In summary, based on the data generated in this study, we propose the following model explaining the requirement of PRC1 and UBP12/13 for PRC2-mediated gene repression (Fig. 4): PRC1-independent PRC2 targets have a minimal expression level and can be directly stably repressed by PRC2. In contrast, PRC1-dependent genes are actively expressed; their nascent RNA plausibly inhibits PRC2 function ([40,41,42]). Alternatively, PRC2 recruitment could be inhibited by transcription factors occupying PRC2-recruiting DNA elements [54]. PRC1 mitigates this inhibition not by causing repression, but more likely by counter-balancing the inhibition by facilitating PRC2 recruitment, possibly by recruiting LHP1 or EMF1 ([10, 11]). In this way, PRC1/H2Aub1 allows PRC2-mediated gene repression, but at the same time, H2Aub1 allows the recruitment of an H3K27me3 demethylase. This allows H2Aub1-marked genes to be rapidly switched between active and repressed states in response to defined stimuli. Stable repression, therefore, requires that after PRC2 recruitment H2Aub1 is removed again by UBP12/13.

Fig. 4
figure 4

Model of PRC1/PRC2-mediated gene regulation. Before PRC1/PRC2 recruitment, PRC1-dependent genes are active, while PRC1-independent genes are already pre-repressed. The pre-repressed genes can be directly targeted by PRC2, while PRC2 targeting to active genes is inhibited, possibly by nascent RNA. PRC1 presence mitigates this inhibition, allowing PRC2 to target and silence the genes. However, PRC1-mediated H2Aub1 enhances REF6 binding and H3K27 demethylation, allowing genes marked by H2Aub1, to be rapidly reactivated in response to a stimulus. Therefore, removal of H2Aub1 by UBP12/13 is necessary for stable repression


Plant material

Mutant alleles used in this study are ubp12-1 (GABI_244E11) [17, 18], ubp13-3 (SALK132368) [6], and ubp12-2w (GABI_742C10) [55]. Mutant and wt (Col-0) plants were grown under long-day conditions (16 h light, 8 h dark), at 22 ± 2 °C. Because the ubp12-1 ubp13-3 double mutant is sterile, it was maintained heterozygous for ubp13-3. REF6-GFP ref6 seeds were kindly provided by [24], and plants were crossed to ubp12-1 ubp13-3 to obtain REF6-GFP ref6 ubp12-1 ubp13-3 plants. ubp12-1 ubp13-3 mutants were named ubp12/13 throughout most of the text. Homozygotes were identified by genotyping and confirmed by phenotyping, see Additional file 12: Table S11 for primers used in this study.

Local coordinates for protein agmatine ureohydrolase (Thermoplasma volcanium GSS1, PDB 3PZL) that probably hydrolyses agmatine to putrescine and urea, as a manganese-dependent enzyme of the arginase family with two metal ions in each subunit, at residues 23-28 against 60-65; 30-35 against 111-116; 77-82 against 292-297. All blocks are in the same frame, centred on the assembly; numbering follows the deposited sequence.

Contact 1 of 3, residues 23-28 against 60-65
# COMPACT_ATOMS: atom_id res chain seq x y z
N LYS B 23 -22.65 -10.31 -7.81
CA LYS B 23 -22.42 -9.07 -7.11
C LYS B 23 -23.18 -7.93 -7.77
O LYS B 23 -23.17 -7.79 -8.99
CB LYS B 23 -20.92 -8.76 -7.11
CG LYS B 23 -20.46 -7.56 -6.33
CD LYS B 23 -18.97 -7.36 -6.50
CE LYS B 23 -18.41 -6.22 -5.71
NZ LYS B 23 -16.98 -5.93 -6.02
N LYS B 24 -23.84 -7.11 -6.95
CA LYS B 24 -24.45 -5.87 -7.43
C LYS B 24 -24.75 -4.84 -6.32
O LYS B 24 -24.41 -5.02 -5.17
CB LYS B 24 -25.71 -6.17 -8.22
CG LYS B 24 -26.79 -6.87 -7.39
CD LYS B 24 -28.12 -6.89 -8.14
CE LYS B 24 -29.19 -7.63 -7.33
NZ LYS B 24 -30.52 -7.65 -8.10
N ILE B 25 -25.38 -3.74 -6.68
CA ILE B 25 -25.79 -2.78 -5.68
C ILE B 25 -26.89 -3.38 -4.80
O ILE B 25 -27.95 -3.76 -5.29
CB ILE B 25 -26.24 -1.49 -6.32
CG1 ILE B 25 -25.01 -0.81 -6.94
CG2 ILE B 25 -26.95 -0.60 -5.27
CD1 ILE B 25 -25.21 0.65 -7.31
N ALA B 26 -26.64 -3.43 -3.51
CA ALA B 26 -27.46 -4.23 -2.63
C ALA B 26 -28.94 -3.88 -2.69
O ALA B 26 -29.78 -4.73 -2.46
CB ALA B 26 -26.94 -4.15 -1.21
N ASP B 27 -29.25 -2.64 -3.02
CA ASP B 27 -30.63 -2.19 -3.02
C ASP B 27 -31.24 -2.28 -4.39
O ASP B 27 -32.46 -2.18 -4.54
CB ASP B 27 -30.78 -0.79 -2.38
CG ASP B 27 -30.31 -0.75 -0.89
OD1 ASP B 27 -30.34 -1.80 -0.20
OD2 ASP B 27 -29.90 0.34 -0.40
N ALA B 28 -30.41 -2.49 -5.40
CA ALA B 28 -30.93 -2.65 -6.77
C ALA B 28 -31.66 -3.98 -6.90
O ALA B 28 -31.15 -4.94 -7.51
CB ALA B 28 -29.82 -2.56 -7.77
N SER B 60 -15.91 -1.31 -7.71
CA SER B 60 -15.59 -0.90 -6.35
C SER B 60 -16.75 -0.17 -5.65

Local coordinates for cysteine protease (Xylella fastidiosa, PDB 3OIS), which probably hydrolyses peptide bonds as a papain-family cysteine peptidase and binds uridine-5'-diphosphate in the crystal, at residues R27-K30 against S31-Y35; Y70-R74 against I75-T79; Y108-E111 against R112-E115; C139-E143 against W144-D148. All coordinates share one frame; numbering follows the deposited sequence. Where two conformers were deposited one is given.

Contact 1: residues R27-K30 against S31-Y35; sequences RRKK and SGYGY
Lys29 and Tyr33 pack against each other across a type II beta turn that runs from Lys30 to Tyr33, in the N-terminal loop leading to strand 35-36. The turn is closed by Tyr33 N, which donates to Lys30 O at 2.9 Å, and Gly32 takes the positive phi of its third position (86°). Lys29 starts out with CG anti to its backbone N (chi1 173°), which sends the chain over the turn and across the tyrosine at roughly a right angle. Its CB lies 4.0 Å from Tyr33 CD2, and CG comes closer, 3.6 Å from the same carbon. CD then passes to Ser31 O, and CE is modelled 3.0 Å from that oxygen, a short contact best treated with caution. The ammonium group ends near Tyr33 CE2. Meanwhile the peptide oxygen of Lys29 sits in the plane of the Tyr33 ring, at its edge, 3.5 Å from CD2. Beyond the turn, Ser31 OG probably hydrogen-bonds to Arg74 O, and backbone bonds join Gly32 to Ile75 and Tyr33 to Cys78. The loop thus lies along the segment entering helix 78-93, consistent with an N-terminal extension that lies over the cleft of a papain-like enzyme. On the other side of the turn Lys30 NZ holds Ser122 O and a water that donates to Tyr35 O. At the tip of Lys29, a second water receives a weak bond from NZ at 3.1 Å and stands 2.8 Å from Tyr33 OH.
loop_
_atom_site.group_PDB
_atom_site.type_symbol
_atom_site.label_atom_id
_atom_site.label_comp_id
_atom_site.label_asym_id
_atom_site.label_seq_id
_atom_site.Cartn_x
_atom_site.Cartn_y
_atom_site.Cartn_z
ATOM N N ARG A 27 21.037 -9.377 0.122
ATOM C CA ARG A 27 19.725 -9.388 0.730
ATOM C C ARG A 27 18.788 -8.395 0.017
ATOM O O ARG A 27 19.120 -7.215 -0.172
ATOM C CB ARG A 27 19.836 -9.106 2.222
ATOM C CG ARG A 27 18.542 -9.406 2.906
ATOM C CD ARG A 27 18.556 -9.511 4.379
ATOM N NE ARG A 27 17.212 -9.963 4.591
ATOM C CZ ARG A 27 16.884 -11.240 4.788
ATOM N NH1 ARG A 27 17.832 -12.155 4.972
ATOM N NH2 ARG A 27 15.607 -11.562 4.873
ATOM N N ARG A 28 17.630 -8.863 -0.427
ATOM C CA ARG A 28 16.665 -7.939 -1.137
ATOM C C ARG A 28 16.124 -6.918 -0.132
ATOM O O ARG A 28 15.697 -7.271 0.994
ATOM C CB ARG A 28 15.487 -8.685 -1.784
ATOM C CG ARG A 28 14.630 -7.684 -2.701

Antibodies used were anti-H3 (07-690, Merck Millipore, Burlington, MA, USA), anti-H2Aub1 (#8240S, Cell Signaling Technology, Danvers, MA), anti-HTA9 (AS10 718, Agrisera, Vännäs, Sweden), anti-H3K27me3 (07-449, Merck Millipore), anti-H4 (05-858, Merck Millipore), and anti-GFP (A11122, Thermo Fisher Scientific, Waltham, MA, USA).

Histone extraction and western blotting

Histone extraction and western blotting were performed as previously described [8], with the following modifications: for H2Aub1 western blot, 2-week-old whole ubp12-2w ubp13-3 seedlings were used, and for H3K27me3 western blot, ca. 30-day-old ubp12-1 ubp13-3 rosettes were used.

RNA sequencing

For RNA sequencing, ubp12-1, ubp13-3, ubp12-1 ubp13-3, and wt plants were grown for 2 weeks on half-strength Murashige and Skoog medium (1/2 MS) medium, and whole seedlings were harvested between 6 and 8 h after dark to light transition. RNA was isolated with the MagJET plant RNA purification kit (Thermo Fisher Scientific), and libraries prepared with the TRUseq RNA sample preparation kit v2 (Illumina, San Diego, CA, USA). 50-bp single-end read sequencing was performed on the Hiseq2000 platform (Illumina) at SciLifeLab (Uppsala, Sweden). The RNA-seq experiment was done with three biological replicates per genotype.

H2Aub1, H2A.Z, H3K27me3, and REF6 ChIP-seq

For H2Aub1, H2A.Z, and H3K27me3 ChIP-seq, ubp12-1 ubp13-3 and wt plants were grown for 2 weeks on ½ MS medium, then transferred to soil where they grew until the age of 33 days, and then rosette leaves were harvested 1 h before darkness. For REF6 ChIP-seq, we used double mutant and wt plants harbouring a REF6-GFP construct. ChIP was performed as described before [56], with the following modifications: no vacuum infiltration with DMA was performed. Vacuum infiltration with formaldehyde was performed for 2 × 5 min for H2Aub1/H2A.Z and H3K27me3 experiments and 2 × 10 min for the REF6 experiment. For quenching the formaldehyde, the solution was poured off, after which 0.125 M glycine was added and another 5-min vacuum infiltration was performed. Vacuum infiltration was performed at room temperature. Around 300, 500, and 200 mg cross-linked plant material was used for the nuclei extraction for the H2Aub1/H2A.Z, H3K27me3, and REF6, respectively. Sonication of the chromatin was done for eight 30-s ON, 30-s OFF cycles. Overnight antibody binding was performed directly after sonication, followed by the addition of washed protein A Dynabeads (Thermo Fisher Scientific) to each ChIP aliquot. For bead washing, the LiCl wash step was skipped. De-crosslinking and subsequent DNA recovery steps performed using the Ipure kit v2 (Diagenode, Liège, Belgium). For the H2Aub1/H2A.Z ChIP-seq experiment, the MicroPlex Library Preparation kit v2 (Illumina) was used for library preparation, and 50-bp single-end read sequencing was performed on the Hiseq 2000 platform (Illumina) at SciLifeLab (Uppsala, Sweden). For the H3K27me3 and REF6 ChIP-seq experiments, the Ovation Ultralow Sytem V2 (NuGEN, Redwood City, CA, USA) was used, and 150-bp paired-end sequencing was performed on the HiseqX platform at Novogene (Hong Kong). The ChIP-seq experiments were done using 2 biological replicates per IP, per genotype.